Men with central diabetes insipidus (CDI) have reduced plasma oxytocin levels and increased psychopathology, according to study results published in The Journal of Clinical Endocrinology & Metabolism. The results suggest that men with CDI may have oxytocin deficiency.

Researchers conducted a pilot study to investigate oxytocin deficiency and psychopathology in patients with hypopituitarism. The study included men age 18 to 60 years (mean age, 44.5 years) with CDI (n = 20), similar anterior pituitary deficiencies but no CDI (n = 20), and healthy controls (n = 22). The researchers sampled participants’ blood every 5 minutes over a 1-hour period to measure oxytocin levels. Patients completed validated questionnaires to determine psychopathology, including the Beck Depression Inventory-IA, State-Trait Anxiety Inventory, and Toronto Alexithymia Scale. The primary outcomes were pooled plasma oxytocin levels; depressive, anxiety, and alexithymia symptoms; and quality of life.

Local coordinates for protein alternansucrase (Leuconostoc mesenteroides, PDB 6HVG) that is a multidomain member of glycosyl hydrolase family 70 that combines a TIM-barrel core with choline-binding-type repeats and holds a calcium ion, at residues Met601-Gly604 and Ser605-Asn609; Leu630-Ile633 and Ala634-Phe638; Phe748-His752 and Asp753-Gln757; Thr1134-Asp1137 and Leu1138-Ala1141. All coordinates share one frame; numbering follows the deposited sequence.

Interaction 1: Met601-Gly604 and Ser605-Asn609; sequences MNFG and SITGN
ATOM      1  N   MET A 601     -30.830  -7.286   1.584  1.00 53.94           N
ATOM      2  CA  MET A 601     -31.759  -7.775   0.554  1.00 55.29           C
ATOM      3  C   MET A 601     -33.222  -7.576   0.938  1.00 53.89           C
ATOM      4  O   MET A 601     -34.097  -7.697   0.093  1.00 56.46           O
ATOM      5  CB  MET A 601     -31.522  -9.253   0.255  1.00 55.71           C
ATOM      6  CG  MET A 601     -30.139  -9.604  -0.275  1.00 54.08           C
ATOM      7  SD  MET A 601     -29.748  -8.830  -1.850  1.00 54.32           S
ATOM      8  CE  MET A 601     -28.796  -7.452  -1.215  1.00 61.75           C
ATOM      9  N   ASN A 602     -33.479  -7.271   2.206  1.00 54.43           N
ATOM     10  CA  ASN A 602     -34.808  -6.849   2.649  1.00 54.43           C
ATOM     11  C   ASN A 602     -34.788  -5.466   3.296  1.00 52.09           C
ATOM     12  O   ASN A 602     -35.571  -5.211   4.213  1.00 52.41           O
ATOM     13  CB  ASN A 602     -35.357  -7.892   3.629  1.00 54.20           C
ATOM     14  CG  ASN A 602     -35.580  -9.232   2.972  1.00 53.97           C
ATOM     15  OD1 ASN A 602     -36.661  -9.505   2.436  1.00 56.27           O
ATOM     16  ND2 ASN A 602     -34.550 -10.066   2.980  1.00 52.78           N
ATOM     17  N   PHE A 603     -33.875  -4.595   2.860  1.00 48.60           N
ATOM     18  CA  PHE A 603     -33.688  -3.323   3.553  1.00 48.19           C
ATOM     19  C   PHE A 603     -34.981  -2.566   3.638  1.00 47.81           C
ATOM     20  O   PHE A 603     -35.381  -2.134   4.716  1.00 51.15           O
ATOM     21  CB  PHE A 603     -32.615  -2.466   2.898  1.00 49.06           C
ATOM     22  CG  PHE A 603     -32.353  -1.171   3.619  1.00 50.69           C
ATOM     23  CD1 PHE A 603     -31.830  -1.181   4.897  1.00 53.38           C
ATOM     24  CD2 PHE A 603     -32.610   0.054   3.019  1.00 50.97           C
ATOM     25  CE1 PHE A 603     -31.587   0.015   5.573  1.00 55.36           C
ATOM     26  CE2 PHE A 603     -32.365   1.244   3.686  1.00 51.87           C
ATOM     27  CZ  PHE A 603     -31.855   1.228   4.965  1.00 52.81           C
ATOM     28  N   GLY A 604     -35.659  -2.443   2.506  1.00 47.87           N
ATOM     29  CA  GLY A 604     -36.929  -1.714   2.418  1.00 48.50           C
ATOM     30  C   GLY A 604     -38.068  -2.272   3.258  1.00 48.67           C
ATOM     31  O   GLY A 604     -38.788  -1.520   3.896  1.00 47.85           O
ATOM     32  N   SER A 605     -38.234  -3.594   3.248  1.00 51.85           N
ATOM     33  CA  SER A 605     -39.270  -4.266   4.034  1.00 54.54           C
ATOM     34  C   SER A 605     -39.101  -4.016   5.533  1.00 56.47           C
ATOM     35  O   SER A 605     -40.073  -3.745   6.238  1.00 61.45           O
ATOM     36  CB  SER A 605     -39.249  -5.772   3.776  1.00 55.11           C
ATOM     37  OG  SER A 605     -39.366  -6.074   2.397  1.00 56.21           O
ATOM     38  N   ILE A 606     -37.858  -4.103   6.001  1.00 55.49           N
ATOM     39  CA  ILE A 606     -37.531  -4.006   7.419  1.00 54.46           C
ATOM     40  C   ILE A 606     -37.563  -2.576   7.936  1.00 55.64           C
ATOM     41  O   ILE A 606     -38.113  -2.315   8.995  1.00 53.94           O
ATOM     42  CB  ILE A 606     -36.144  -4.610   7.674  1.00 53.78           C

Participants with CDI had lower mean 1-hour pooled fasting oxytocin levels compared with participants with anterior pituitary deficiencies (P =.02) and healthy controls (P =.009). There was no significant difference in oxytocin levels between patients with anterior pituitary deficiencies and controls (P =.78).

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The researchers found that participants with CDI had more pronounced symptoms of depression, anxiety, and alexithymia than controls (P =.001, P =.004, and P =.02, respectively). Participants with anterior pituitary deficiencies, however, did not show differences in depression, anxiety, or alexithymia compared with healthy controls.

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Patients with CDI and anterior pituitary deficiencies reported worse physical health compared with controls (P =.001 and P =.005, respectively). There was no difference in reported physical health scores between participants with CDI and participants with anterior pituitary deficiencies.

“Studies examining the safety and efficacy of [oxytocin] replacement will be important before [oxytocin] is clinically prescribed in this population,” the researchers wrote.

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Aulinas A, Plessow F, Asanza E, et al. Low plasma oxytocin levels and increased psychopathology in hypopituitary men with diabetes insipidus [published online March 18, 2019]. J Clin Endocrinol Metab. doi:10.1210/jc.2018-02608